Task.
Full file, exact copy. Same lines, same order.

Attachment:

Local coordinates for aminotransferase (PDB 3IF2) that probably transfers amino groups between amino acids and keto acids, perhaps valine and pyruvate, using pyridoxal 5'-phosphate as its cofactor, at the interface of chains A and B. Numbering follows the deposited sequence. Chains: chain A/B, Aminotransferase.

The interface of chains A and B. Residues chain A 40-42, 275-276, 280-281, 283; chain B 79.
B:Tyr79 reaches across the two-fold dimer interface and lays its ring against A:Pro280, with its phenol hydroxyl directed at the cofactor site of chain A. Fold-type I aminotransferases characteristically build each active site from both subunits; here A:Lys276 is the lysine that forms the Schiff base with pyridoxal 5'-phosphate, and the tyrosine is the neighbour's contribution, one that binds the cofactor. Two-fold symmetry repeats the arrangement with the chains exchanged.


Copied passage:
Local coordinates for aminotransferase (PDB 3IF2) that probably transfers amino groups between amino acids and keto acids, perhaps valine and pyruvate, using pyridoxal 5'-phosphate as its cofactor, at the interface of chains A and B. Numbering follows the deposited sequence. Chains: chain A/B, Aminotransferase.

The interface of chains A and B. Residues chain A 40-42, 275-276, 280-281, 283; chain B 79.
B:Tyr79 reaches across the two-fold dimer interface and lays its ring against A:Pro280, with its phenol hydroxyl directed at the cofactor site of chain A. Fold-type I aminotransferases characteristically build each active site from both subunits; here A:Lys276 is the lysine that forms the Schiff base with pyridoxal 5'-phosphate, and the tyrosine is the neighbour's contribution, one that binds the cofactor. Two-fold symmetry repeats the arrangement with the chains exchanged.